Upper and lower buss plates are provided by a routing board formed on the upper surface of the upper half of two-piece insulation assembly. This upper surface includes a plurality of terminal stations and a plurality of guide stations. The terminal and guide stations are raised features and are separated from each other so as to provide a network of wire channels that communicate with electrical components such as terminals extending through the half of the insulation assembly and that may extend through the terminal and guide stations. The terminal stations have terminal slots that extend through the upper half of the insulation assembly and intersect wire passages. Preferably the terminal station has two spaced apart raised features or islands. A space or path is provided between the island and enters the slot so that wire may be placed through the path and into the narrow slot of the terminal as described hereafter. Further, a plurality of wire starter recesses may be provided on the surface into which the end of a wire is inserted and bent at a right angle to hold the wire during the wire routing process. The lower half of the two-piece insulation assembly may have a bottom surface similar configured to the top surface of the upper half of the insulation assembly.
Upper and lower buss plates include electrical busses having links of electrically conductive wire that pass through various terminal and guide stations via the network of wire channels in a predetermined pattern. Suitable buss plates and a suitable method of their manufacture are disclosed in greater detail in U.S. Pat. No. 4,684,765 granted to Lawrence R. Beck et al Aug. 4, 1987 for a Buss Assembly and Method of Making the Same, the disclosure of which is hereby incorporated by reference.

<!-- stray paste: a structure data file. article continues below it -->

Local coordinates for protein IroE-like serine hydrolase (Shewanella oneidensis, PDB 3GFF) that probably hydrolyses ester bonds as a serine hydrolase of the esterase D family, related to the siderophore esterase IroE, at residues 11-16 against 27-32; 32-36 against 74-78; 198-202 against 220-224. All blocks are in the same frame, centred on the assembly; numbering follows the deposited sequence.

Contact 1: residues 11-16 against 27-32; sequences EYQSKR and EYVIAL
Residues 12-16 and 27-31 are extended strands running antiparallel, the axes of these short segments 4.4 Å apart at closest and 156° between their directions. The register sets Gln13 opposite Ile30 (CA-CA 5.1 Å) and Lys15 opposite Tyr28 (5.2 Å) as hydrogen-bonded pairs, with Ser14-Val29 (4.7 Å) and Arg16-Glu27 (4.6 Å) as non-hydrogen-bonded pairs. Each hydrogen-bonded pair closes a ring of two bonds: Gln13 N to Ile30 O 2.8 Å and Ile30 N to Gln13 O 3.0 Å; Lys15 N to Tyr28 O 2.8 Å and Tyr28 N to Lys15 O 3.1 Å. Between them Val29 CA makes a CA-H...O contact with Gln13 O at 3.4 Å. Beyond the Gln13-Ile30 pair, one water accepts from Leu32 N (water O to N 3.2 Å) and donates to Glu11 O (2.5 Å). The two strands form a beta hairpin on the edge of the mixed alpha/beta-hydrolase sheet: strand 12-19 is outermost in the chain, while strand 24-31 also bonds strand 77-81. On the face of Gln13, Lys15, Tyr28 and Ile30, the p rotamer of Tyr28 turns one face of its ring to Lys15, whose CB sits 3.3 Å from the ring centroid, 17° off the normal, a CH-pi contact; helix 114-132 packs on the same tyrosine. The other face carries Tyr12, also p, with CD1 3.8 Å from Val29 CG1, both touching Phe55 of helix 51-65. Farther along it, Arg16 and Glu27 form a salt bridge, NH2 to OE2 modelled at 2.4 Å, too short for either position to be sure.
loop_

The electrically conductive wire is used in the upper and lower buss plates is preferably a solid core copper wire that is as easily routed onto the routing surfaces or boards and also adequate to carry the relatively low current bussing between wire harnesses, i.e., up to 15 amps continuous current. As disclosed in the Beck patent, the routing of the wire onto the routing boards is an automatic process that can be programmed quickly to create any configuration of wire routing. Thus the low current bussing circuits that are most likely to change often from automotive wiring applications are created and changed easily with minimal costs and time. Further, the current invention utilizes two similar configured upper and lower halves of the insulation assembly which are standard and allow for reconfiguration of the main buss plate by moving the male blade or tuning fork terminals to different locations within the insulation assembly as desired. This is a major advantage over the prior art insert molded main buss plate which required major tooling changes and costs associated with changes in the main buss plate design.
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|U.S. Classification||439/444, 439/949|
|International Classification||H01R9/24, B60R16/023, B60R16/02|
|Cooperative Classification||H01R9/2466, Y10S439/949, B60R16/0238, H01H2085/208|
|European Classification||B60R16/023K, H01R9/24E2|
|Jul 25, 1996||AS||Assignment|
Owner name: GENERAL MOTORS CORPORATION, MICHIGAN
Free format text: ASSIGNMENT OF ASSIGNORS INTEREST;ASSIGNORS:GLADD, JOSEPH HOWARD;MLAKAR, FREDERICK EDWARD;REEL/FRAME:008129/0843;SIGNING DATES FROM 19960628 TO 19960701
|Aug 14, 2001||REMI||Maintenance fee reminder mailed|
|Jan 22, 2002||LAPS||Lapse for failure to pay maintenance fees|
|Mar 26, 2002||FP||Expired due to failure to pay maintenance fee|
Effective date: 20020120